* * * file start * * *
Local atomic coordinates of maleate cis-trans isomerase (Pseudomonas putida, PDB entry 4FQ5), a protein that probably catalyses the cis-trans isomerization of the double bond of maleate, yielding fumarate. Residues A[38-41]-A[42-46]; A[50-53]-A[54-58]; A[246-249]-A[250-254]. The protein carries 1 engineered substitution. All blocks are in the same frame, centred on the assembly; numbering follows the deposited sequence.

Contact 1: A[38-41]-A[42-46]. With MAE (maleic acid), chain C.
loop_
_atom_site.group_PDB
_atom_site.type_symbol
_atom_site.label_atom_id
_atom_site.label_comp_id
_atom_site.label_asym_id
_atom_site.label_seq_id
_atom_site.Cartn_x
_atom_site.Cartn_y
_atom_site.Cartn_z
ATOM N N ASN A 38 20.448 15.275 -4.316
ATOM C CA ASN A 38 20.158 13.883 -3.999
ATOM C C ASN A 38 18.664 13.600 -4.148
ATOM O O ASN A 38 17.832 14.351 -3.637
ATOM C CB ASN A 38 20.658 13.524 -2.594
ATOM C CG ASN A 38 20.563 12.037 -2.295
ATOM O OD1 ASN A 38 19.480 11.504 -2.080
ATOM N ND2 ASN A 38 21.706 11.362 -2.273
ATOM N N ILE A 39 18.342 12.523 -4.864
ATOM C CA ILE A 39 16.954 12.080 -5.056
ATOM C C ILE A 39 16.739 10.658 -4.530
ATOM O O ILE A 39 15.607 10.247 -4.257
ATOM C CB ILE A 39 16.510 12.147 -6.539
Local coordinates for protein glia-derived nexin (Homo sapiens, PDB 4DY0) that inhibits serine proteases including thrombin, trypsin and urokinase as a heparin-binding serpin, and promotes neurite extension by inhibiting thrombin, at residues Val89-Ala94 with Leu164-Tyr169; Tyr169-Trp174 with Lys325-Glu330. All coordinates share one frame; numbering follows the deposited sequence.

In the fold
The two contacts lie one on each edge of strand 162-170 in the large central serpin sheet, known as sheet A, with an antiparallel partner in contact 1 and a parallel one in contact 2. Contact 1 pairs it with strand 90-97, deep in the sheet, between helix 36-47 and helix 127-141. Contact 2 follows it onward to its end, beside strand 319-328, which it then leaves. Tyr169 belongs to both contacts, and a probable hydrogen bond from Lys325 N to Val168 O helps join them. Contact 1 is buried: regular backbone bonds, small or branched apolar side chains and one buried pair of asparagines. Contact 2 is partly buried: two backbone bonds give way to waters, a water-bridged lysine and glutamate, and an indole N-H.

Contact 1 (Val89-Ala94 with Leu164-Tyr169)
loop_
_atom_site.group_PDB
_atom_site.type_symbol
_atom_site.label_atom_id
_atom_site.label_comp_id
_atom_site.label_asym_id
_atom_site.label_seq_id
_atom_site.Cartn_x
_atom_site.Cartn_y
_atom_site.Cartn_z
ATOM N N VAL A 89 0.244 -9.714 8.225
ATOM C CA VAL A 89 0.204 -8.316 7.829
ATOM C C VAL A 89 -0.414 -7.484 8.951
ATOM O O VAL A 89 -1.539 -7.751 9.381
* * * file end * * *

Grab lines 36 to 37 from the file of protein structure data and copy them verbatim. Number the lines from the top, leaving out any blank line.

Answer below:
_atom_site.label_seq_id
_atom_site.Cartn_x